Canada Goes Legal
On Wednesday, Canada became the first industrialized nation to legalize recreational marijuana. Medical marijuana has been legal in the country since 2001.
Canadian provinces and municipalities have been preparing for months for this monumental event. They are now responsible for planning out where cannabis can be bought and consumed.
Other countries around the world, many of which have just approved medical marijuana, are keeping their eyes on Canada’s recreational legalization, which combines federal rules with varying provincial regulations.
Under Canada’s new federal cannabis act, adults will be allowed to possess, carry and share with other adults up to 30 grams of dried cannabis — enough to roll roughly 60 regular-sized joints. They will also be permitted a maximum of four homegrown marijuana plants per household in most provinces.
During the 2015 election, Canadian Prime Minister Justin Trudeau vowed to legalize cannabis, pledging to take away profits from organized crime and regulate the production, distribution and consumption of a product that millions of Canadians consumed illegally. A good legal expert from www.denvercocriminaldefenselawyer.com/ can help with the legalities.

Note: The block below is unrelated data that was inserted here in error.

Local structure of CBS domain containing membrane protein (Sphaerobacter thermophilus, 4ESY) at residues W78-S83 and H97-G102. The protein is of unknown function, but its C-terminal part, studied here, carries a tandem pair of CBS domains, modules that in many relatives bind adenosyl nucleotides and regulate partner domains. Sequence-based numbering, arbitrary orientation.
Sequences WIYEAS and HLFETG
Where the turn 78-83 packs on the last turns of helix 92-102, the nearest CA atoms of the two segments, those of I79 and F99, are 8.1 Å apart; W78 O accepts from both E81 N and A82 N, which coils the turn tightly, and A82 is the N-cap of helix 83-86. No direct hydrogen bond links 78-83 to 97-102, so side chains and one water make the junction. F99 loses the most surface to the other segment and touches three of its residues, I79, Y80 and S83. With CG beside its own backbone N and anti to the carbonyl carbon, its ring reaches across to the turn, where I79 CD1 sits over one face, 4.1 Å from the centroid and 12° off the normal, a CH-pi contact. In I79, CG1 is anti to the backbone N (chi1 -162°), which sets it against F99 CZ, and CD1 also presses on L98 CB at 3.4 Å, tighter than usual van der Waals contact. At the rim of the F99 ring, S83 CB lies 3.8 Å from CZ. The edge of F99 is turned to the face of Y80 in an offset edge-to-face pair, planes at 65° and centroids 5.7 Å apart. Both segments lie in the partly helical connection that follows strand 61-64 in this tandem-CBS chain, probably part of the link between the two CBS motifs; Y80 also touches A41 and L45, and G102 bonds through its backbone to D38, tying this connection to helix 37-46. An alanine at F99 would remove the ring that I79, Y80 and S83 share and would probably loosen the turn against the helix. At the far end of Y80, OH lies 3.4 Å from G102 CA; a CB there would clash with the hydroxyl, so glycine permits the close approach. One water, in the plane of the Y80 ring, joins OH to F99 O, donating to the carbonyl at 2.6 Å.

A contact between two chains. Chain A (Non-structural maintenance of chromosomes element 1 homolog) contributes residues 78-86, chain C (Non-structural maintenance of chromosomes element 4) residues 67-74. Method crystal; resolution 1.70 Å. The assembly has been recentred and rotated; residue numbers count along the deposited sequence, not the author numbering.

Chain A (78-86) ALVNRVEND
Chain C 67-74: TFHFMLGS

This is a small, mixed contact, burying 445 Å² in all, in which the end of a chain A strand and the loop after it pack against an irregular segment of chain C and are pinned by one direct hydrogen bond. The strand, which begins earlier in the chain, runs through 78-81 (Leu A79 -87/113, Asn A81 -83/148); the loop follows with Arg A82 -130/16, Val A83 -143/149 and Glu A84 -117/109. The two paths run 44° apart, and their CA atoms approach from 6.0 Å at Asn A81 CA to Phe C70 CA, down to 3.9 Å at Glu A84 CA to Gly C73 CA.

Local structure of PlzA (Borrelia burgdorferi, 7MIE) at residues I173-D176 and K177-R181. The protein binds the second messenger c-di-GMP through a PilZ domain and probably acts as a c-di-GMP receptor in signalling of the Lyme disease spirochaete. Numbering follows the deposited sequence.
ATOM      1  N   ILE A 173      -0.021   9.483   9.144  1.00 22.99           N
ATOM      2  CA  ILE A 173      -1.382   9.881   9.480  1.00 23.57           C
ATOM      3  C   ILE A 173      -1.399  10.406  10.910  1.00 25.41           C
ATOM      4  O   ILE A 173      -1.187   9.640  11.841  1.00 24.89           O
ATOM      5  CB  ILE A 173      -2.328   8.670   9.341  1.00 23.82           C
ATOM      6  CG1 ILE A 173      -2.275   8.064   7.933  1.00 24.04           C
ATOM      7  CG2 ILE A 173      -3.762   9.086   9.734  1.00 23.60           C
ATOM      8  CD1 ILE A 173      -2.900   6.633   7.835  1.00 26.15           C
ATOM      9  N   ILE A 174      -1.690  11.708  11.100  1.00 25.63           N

“The criminal prohibition that was in effect for a century in this country has failed our kids and our community,” said Bill Blair, minister of border security and organized crime reduction.
The federal government and many provinces have been cautious leading up to Wednesday, starting with limited stores and products, including no edible marijuana for a year and tight control over supply.
“Legalization of cannabis is the largest public policy shift this country has experienced in the past five decades,” said Mike Farnsworth, British Columbia’s minister of public safety. “It’s an octopus with many tentacles, and there are many unknowns.”